At the novel’s core is Renn Ivins, an aging yet still virile actor-director who’s making a play for an Oscar with a film about post-Katrina New Orleans. His celebrity is a kind of human tractor beam: He’s “an institution, a movement, a cult with numerous irrational adherents,” as one of his ex-wives puts it. Shifting among different voices in Renn’s life, Sneed constructs a kind of cubist portrait of the man. For Renn’s daughter, he’s a model for her own ill-advised romances. For the Katrina film’s female lead, he’s a romantic dream. To another ex-wife, he’s a preening narcissist. And for his son, Will, the novel’s emotional center, he’s what keeps him from pursuing anything ambitious, lest he fall short of dad’s glory.
“His main goal each day is to resist inertia,” Sneed writes of Will, and the plot of the novel is largely about his efforts to generate his own forward momentum. He drifts from working with dad on-set to making an adolescent play for dad’s girlfriend to running off to Paris to distance himself from Renn’s impossibly large shadow.
No cataclysmic surprises spill out of that effort: Sneed’s prose is clean and dry as L.A. air, unadorned and disinterested in musical effects. The book thrives instead on Sneed’s skill at conjuring multiple voices. Each of its 11 chapters focuses on a different character, and Sneed is remarkably attuned to the way each person postures to present him- or herself in the best possible light. An excerpt from wife No. 2’s memoir encapsulates the tell-don’t-show style of Hollywood gossip, while Will’s chapters evoke the subtle pleading and self-pity of a rudderless man. Renn himself is bare-chested, arrogant and guilt-ridden: He confesses that he keeps two journals, like a corrupt bookkeeper.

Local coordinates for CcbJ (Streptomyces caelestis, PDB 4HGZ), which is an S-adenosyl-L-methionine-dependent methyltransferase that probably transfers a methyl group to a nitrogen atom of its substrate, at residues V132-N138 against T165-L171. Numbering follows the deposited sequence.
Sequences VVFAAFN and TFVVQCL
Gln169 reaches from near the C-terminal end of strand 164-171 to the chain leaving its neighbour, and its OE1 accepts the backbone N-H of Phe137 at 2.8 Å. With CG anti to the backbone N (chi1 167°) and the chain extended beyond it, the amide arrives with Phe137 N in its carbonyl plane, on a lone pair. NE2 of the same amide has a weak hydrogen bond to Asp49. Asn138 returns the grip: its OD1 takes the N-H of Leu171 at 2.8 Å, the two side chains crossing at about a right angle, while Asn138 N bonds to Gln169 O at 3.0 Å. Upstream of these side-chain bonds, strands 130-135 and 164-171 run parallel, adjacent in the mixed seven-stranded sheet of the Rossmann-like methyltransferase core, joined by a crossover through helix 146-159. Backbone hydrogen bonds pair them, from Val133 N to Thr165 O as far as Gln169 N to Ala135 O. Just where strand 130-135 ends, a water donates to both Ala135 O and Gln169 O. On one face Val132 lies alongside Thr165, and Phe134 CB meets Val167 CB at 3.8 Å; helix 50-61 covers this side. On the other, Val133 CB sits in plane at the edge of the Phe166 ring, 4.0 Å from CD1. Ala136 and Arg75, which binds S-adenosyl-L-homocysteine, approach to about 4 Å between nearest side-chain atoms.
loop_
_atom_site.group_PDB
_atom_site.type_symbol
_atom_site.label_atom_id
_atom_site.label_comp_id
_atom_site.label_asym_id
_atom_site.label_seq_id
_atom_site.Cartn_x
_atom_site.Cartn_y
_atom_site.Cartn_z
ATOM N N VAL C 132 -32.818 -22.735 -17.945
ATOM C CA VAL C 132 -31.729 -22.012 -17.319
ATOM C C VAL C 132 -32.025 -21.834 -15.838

“I wonder this — if you don’t have to struggle, why would you?” Will’s mother and Renn’s first wife asks. Money isn’t a concern for any of the people in this novel, but they’re unstable regardless. “Little Known Facts” is a kind of romance novel — Topic A for everybody is where their lusts and affections are best served. But there’s little contrived sweetness in this book, just a recognition that the Hollywood glamour that was supposed to make everything easy in fact made everything harder.
Mark Athitakis is a reviewer based in Washington, D.C. He blogs at markathitakis.com.